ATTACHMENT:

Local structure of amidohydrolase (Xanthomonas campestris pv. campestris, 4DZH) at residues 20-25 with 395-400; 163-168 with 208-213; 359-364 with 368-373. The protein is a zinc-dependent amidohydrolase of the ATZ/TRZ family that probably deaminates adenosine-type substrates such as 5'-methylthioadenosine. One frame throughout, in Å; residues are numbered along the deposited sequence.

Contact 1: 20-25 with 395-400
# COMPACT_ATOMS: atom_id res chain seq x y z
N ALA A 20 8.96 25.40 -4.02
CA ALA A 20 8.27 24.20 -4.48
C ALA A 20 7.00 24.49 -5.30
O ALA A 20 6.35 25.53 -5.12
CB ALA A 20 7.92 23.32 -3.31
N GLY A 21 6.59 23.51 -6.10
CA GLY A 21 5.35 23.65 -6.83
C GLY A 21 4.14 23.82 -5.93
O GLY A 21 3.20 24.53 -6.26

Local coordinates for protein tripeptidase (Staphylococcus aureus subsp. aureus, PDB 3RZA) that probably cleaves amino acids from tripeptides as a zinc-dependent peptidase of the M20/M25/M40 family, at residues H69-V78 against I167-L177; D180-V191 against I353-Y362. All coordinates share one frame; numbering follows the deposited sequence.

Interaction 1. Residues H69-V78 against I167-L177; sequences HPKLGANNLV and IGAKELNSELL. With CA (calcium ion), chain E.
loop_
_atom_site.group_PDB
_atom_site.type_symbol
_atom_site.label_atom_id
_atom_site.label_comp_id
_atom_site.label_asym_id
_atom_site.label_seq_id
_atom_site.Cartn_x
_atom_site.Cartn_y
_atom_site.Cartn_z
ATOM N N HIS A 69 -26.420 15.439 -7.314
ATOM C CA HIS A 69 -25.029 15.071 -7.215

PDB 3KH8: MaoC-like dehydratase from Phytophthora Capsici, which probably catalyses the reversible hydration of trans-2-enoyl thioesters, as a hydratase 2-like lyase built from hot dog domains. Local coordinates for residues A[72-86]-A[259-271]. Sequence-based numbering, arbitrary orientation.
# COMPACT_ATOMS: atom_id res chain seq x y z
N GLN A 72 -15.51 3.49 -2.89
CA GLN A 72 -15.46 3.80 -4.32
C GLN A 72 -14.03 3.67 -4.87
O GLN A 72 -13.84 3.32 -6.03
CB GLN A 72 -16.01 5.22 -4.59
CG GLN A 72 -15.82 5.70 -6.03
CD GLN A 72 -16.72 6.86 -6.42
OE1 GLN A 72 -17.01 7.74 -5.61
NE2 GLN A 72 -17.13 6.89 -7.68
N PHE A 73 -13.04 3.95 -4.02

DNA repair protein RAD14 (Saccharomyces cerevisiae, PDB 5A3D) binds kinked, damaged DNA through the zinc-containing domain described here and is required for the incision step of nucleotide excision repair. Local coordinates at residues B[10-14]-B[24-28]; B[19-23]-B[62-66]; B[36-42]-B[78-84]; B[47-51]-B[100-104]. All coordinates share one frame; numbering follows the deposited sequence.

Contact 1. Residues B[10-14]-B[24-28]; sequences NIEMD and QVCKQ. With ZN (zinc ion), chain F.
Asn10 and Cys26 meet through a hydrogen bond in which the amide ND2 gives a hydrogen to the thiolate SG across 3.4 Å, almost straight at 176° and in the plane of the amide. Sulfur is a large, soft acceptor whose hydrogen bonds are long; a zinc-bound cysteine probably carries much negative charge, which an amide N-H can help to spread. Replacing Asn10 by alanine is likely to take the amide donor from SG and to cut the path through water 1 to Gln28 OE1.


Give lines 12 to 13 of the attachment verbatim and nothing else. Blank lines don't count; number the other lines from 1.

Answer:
O GLY A 21 3.20 24.53 -6.26

Local coordinates for protein tripeptidase (Staphylococcus aureus subsp. aureus, PDB 3RZA) that probably cleaves amino acids from tripeptides as a zinc-dependent peptidase of the M20/M25/M40 family, at residues H69-V78 against I167-L177; D180-V191 against I353-Y362. All coordinates share one frame; numbering follows the deposited sequence.